Senator Fred Thompson (R) of Tennessee opened hearings into campaign finance abuses on July 8, 1997, with an uncharacteristic, and fatal, mistake. Thompson is an astute and levelheaded public servant and, though only in his first full term, a senator of unusual experience. As a young lawyer, he was Senator Howard Baker’s chief minority counsel in the Senate Watergate hearings of 1973 and the interrogator who drew from President Richard Nixon’s aide Alexander Butterfield the disclosure of the White House taping system. Now, a quarter-century later, his face looks, as was once said of Senator Everett Dirksen, as if he had slept in it. Before his election to the Senate he had made a successful second career in Hollywood playing make-believe Fred Thompsons—slow-spoken authority figures of imposing presence. Even his opponents readily concede that he is a serious man trying to serve the public good.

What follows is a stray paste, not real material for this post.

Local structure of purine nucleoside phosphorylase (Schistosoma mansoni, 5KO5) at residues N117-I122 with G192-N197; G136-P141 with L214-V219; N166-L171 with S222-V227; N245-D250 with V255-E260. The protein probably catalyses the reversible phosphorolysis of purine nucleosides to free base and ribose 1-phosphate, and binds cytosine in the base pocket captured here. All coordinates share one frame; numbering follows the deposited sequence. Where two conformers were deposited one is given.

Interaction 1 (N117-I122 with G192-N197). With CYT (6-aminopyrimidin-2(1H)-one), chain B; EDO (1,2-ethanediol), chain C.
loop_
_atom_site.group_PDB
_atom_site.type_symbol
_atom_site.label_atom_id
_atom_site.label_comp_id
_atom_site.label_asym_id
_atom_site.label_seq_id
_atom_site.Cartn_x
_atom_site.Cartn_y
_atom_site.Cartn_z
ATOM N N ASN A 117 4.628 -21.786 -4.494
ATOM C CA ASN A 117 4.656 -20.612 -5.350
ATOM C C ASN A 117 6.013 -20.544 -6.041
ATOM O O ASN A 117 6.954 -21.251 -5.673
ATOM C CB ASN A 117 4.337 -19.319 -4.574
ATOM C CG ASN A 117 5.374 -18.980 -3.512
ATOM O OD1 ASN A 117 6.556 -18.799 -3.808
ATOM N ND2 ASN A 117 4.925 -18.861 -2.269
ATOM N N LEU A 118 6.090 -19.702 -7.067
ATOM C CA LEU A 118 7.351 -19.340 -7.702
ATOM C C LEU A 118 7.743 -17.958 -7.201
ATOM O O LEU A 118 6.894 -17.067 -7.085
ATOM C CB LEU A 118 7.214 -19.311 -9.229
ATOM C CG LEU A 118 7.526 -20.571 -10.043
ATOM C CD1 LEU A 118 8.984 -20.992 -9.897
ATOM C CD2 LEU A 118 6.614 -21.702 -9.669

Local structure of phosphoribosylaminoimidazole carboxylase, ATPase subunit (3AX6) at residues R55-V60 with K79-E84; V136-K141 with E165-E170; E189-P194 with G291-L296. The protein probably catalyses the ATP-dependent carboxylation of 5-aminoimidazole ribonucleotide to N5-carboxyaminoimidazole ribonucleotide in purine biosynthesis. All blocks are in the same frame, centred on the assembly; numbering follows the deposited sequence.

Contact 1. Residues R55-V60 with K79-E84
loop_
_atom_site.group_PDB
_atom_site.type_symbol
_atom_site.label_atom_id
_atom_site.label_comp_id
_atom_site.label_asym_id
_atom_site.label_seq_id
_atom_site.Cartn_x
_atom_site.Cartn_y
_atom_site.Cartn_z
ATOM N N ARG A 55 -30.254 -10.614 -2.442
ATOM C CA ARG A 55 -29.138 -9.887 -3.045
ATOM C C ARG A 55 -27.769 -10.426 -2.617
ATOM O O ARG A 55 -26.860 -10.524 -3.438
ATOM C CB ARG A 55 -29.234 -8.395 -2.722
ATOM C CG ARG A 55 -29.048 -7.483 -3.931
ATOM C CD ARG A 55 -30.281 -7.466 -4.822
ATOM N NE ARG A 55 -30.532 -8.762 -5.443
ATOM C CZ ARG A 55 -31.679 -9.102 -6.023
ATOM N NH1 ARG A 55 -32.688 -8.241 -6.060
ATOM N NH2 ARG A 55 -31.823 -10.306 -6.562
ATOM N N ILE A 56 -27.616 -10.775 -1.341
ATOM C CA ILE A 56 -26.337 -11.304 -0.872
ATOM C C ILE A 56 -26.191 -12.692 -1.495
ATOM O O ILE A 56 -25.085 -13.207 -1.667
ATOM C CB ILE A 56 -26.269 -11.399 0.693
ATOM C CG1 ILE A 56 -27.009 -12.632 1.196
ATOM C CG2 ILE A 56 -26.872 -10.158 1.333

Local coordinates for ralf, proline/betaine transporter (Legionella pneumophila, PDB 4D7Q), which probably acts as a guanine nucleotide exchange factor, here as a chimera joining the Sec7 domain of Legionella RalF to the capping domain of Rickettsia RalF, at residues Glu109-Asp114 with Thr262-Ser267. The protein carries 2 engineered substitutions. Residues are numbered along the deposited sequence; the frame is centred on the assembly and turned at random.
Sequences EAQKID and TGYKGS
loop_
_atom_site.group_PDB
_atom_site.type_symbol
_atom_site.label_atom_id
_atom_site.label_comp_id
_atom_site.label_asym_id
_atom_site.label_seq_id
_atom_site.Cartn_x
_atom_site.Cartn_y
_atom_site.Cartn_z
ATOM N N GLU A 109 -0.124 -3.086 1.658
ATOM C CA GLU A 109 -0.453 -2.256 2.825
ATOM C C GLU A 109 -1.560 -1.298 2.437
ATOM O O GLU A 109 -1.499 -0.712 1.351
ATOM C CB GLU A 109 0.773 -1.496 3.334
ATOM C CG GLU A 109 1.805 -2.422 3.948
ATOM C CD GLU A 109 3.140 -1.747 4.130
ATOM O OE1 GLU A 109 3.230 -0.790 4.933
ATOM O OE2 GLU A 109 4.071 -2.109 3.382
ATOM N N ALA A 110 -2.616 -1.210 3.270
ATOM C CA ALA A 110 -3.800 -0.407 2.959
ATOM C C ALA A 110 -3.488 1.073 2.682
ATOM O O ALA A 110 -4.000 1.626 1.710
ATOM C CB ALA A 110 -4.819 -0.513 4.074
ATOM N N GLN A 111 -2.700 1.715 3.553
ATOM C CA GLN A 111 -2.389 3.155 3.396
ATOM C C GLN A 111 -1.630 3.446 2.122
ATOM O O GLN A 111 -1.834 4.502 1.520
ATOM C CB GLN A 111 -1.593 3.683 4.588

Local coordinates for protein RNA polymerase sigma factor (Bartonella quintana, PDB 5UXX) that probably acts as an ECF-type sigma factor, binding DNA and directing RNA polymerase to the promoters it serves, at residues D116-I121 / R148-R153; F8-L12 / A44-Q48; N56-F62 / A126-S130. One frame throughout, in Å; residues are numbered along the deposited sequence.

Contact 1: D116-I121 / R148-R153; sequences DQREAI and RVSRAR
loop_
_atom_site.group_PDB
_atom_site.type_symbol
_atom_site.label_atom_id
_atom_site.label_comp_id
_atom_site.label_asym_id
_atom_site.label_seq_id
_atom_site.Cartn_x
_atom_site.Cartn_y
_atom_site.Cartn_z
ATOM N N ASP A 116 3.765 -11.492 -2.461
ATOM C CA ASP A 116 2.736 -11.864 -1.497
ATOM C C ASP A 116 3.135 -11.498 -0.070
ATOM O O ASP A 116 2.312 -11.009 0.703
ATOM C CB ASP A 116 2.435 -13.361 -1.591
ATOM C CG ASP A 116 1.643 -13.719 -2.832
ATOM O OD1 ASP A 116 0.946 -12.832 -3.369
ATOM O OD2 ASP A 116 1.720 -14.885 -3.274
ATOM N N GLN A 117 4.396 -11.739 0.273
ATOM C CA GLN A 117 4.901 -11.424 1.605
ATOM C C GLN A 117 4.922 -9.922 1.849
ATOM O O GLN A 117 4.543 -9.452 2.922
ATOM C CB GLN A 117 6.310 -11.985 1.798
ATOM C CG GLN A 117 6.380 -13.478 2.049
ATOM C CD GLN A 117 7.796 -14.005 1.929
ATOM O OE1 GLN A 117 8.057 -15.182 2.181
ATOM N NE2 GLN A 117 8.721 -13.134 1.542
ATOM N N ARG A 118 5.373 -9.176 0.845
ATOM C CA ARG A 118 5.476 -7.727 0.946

But in his opening statement to the Senate Governmental Affairs Committee Thompson was seduced into the mistake that has undermined most previous investigations of President Clinton and his administration: he did not confine himself to laying out the provable and egregious abuses of campaign finance laws in the two previous elections. He had ample material: the White House kaffeeklatsches for big donors, the huge sums donated to the Democratic Party by shadowy overseas Chinese contributors, the administration’s blatant peddling of access to the President and of opportunities to be photographed in his company, with few questions asked. Instead of sticking to these indisputable facts, Thompson cited “allegations of a plan hatched by the Chinese government to pour illegal money into American political campaigns. Our investigation suggests it affected the 1996 presidential race.”